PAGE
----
Mental Health

It’s okay to be broken

Lizzie Wakeling offers practical advice on learning to cope with anxiety and depression and explains how singing badly and sewing well can help put you back together again.

I have always thought of myself as a normal and happy person. I grew up in a warm and loving environment with one older sister and a house full of pets. My parents have now been married for over 40 years. They supported me in everything, always believing in me and encouraging me. Their love was unconditional.

While I will be forever grateful for this amazing start in life, the irony is that these many blessings left me ill equipped to cope with tough trials when they started to come my way. 

My husband became ill two years after we got married; he lost his job 18 months after that. Then we had a family bereavement. And then building developers threatened to take us to court because they claimed our garden was on land they had just bought. 

Suddenly, I had a mountain of things to worry about, and I couldn’t stop worrying! The anxiety led to depression as I became more exhausted and felt more and more worthless – worthless because I felt unable to cope with all the troubles life was throwing at me.

There was one other thing that made me feel like a failure (the very element which should have been my consolation!) – and that was my faith. 

I would go to church and hear messages of how we should trust in God, and that if we were good Christians, we would have joy and peace. I had no joy, no peace, I was unable to trust in God. I left the church one day in the middle of the service in floods of tears, because I was so upset about what I was hearing. I was clearly a bad Christian – something else that I could add to my list of failures.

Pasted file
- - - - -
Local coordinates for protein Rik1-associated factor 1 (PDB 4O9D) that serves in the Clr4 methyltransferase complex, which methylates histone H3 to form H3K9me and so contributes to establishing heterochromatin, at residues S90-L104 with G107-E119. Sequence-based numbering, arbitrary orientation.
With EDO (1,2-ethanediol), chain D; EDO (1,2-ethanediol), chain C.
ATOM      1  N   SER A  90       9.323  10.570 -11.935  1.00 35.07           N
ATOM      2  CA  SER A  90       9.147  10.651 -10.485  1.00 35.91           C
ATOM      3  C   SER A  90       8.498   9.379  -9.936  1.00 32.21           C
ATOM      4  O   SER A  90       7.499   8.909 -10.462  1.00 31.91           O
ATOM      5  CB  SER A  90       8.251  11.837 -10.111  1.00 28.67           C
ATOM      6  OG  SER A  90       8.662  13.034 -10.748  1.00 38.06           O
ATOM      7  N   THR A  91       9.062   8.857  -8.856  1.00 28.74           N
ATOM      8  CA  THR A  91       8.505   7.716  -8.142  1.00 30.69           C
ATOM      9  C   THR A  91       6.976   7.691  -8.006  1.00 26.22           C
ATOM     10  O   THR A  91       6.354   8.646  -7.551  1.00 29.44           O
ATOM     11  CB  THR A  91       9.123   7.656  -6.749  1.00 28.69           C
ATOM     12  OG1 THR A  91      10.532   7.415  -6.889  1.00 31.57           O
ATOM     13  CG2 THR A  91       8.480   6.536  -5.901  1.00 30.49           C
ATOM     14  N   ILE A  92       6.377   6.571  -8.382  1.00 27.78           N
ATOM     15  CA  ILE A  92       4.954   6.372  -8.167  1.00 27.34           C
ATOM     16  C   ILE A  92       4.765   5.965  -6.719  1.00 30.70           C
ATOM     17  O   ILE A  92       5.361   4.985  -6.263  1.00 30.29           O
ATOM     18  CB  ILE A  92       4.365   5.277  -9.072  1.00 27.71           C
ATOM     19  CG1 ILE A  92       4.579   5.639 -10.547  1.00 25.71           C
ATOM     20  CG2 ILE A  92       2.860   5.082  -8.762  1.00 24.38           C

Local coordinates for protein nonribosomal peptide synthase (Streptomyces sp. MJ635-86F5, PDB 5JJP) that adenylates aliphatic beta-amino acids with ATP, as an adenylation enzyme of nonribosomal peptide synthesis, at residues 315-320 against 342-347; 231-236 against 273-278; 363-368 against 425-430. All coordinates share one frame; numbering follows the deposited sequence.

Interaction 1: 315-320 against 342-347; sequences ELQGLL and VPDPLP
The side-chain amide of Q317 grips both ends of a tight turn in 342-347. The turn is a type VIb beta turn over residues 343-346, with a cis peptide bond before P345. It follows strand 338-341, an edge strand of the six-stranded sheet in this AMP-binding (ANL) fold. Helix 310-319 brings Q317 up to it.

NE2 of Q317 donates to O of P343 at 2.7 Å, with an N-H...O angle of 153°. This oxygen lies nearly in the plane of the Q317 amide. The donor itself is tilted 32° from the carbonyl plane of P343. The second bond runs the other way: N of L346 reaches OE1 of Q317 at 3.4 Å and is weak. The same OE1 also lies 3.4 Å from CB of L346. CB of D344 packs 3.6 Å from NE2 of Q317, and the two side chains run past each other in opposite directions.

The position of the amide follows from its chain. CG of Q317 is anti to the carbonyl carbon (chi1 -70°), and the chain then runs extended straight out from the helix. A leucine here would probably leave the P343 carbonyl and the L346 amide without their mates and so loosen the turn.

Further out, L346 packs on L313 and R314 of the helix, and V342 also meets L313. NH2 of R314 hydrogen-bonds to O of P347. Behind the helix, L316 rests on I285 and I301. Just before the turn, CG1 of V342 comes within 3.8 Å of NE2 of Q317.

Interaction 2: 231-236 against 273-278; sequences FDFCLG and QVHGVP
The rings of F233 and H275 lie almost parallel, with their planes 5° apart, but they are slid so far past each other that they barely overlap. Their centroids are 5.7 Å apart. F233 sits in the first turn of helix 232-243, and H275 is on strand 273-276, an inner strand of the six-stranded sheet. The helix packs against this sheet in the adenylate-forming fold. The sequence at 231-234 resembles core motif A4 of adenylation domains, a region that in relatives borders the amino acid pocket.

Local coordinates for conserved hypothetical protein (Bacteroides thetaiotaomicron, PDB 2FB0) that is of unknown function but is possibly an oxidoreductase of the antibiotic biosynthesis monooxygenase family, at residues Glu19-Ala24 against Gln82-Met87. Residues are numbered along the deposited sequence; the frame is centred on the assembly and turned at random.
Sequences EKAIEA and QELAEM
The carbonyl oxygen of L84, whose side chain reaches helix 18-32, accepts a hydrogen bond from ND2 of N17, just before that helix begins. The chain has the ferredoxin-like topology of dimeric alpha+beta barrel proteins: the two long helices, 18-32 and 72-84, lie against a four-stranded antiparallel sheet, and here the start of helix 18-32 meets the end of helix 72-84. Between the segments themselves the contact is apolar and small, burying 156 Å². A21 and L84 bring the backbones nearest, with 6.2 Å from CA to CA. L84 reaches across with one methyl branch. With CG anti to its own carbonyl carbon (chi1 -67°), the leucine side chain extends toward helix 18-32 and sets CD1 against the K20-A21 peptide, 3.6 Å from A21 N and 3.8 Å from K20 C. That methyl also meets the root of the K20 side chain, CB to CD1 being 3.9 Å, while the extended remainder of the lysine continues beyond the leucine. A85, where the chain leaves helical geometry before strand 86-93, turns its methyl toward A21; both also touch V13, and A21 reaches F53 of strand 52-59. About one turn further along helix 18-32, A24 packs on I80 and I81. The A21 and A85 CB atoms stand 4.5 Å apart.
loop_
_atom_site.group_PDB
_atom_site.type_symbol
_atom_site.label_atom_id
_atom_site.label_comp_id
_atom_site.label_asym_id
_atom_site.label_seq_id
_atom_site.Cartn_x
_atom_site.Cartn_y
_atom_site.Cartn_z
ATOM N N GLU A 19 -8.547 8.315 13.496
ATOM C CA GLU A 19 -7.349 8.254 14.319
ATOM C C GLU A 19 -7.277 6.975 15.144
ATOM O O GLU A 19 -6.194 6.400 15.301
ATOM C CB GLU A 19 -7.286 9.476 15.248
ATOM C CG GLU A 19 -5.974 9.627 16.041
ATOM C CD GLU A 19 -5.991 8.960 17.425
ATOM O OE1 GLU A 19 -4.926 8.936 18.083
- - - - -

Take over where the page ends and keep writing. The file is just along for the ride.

That was then. But now, after getting professional medical help, I realise that I was simply human. And being human is ok. 

So, what led me to this discovery that it’s ok to be broken, in a world where we are encouraged to be perfect? Three words – Cognitive Behavioural Therapy. 

CBT (to give it its hip title) is a process of self-analysis which helps you realise why you think and react in certain ways, and then gives you the tools to think and react in more productive ways. 

It requires patience and commitment; it’s not a quick fix, and it can be painful. It also requires a therapist you can work with, which means learning about trust and acceptance. Sometimes you will hear things you don’t want to hear, so you need sufficient humility to listen to and reflect on their comments. 

The homework is important too. There is no point sitting in an office once a week if you aren’t going to make any effort in your day-to-day life to understand what is going on in your head. 

Pivotal is the need to acknowledge that perhaps the thoughts you are having are not facts – just thoughts. And then you realise that the worst-case scenario you were absolutely, completely and totally convinced was going to happen is just one tiny possibility among a myriad of many other outcomes (most of which are positive!) and is in fact incredibly unlikely. 

In this way, you start to dread the future less and begin to embrace it. You dare to hope. To dream. To trust. 

I would not say that I am completely better: life still has a way of challenging us, particularly at this time of international crisis, when the pandemic has completely halted our ‘normal’ way of life.